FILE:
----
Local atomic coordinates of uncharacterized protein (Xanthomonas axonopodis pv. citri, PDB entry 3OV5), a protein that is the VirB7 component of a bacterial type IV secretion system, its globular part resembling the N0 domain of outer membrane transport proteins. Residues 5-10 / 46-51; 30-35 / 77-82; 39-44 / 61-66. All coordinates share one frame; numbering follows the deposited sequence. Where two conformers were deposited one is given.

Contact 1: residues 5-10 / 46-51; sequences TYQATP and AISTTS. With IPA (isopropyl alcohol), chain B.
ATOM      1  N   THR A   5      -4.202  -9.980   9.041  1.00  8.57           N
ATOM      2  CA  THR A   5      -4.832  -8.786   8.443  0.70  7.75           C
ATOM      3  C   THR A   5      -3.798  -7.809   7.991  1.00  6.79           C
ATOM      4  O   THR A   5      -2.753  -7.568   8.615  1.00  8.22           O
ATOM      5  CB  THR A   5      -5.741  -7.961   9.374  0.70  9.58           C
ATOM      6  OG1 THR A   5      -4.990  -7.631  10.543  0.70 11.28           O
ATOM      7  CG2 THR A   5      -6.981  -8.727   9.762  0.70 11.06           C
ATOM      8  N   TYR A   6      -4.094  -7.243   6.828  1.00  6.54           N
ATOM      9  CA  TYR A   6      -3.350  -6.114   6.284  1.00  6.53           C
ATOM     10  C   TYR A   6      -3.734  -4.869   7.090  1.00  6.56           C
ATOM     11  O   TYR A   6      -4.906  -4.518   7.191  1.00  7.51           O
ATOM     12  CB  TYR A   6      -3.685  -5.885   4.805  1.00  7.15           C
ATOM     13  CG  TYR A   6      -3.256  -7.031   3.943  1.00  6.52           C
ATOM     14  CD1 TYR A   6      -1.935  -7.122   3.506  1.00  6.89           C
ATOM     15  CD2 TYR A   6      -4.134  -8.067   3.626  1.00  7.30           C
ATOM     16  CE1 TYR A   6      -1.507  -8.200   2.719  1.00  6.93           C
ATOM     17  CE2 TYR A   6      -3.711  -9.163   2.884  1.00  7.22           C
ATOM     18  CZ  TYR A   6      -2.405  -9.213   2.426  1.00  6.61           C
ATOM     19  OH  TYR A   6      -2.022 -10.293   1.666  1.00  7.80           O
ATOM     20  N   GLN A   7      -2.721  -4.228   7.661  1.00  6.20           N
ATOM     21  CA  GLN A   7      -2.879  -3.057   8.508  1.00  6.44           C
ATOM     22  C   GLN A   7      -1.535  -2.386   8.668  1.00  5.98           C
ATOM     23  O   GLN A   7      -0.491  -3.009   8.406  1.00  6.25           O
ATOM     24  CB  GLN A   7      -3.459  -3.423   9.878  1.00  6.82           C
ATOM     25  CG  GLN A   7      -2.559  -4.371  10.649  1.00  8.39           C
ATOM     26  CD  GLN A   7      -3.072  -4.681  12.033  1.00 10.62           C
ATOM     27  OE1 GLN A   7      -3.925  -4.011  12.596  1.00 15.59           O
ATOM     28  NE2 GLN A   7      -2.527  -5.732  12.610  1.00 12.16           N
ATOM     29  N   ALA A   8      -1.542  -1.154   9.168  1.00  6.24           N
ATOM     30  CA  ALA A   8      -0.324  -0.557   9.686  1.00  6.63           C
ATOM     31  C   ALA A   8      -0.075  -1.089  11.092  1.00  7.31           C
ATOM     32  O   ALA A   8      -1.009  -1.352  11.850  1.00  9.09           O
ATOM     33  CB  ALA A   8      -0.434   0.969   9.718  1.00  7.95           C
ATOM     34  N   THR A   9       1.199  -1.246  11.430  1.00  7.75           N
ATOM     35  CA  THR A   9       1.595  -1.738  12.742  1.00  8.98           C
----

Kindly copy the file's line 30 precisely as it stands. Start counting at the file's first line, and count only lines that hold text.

ATOM     28  NE2 GLN A   7      -2.527  -5.732  12.610  1.00 12.16           N